Efficiency is the key word in the industry. In addition to traditional optimisations to the drive train, supporting drive systems such as Flettner rotors and wingsails are increasingly being used. However, the founder is certain that they will not be able to completely replace the classic engine. The requirements for manoeuvrability and redundancy in various ship categories make emission-free shipping practically impossible. New engines that run on synthetic fuels such as methanol are therefore particularly in demand. "Maersk recently commissioned the first container ship that can run on methanol. Further ships have already been ordered," adds Greitsch. The lower energy density of the fuel makes efficiency a key driver of innovation. MMG is already contributing its own expertise to the construction process at an early stage.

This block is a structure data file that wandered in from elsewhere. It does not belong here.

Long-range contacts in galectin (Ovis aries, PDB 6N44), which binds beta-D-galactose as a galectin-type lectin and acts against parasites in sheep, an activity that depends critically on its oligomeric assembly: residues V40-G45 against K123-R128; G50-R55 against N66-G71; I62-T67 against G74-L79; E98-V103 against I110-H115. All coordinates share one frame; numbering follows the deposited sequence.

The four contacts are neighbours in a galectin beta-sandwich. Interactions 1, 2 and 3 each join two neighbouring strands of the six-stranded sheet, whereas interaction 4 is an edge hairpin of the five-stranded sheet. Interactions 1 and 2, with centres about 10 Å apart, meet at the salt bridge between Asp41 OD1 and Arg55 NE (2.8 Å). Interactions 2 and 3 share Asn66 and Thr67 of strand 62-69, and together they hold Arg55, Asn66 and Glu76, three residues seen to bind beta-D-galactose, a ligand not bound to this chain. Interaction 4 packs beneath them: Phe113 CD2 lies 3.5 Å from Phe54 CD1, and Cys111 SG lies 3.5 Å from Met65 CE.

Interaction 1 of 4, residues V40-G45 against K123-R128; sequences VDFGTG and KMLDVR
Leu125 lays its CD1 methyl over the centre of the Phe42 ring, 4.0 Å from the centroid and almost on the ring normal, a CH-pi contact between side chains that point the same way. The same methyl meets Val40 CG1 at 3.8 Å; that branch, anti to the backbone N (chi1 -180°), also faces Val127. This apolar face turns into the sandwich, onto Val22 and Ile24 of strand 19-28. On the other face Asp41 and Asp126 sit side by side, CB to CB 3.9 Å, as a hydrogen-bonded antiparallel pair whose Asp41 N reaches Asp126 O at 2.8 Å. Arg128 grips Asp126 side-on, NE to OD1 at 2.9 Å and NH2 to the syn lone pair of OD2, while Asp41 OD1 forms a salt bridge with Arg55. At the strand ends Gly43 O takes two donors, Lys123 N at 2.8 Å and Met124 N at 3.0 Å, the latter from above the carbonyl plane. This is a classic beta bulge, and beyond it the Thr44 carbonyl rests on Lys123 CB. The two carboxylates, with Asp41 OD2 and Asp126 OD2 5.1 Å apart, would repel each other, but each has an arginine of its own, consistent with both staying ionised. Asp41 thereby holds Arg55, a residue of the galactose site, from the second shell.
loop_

In shipbuilding, it is customary to carry out a model test with a true-to-scale model. However, MMG has been using simulations in the design process for ten years. "Simulation for Design (SfD) has many advantages, as we don't have the negative scale effects from the model test, for example," explains the foundryman. The use of simulations significantly reduces costs for the owner when it comes to new construction projects. Greitsch emphasises: "It is particularly important for us to always consider the overall system in the ship, especially when auxiliary systems support the drive. We have to do a lot of convincing here so that we are involved in the design process at an early stage in order to achieve optimum efficiency".
Challenges in Germany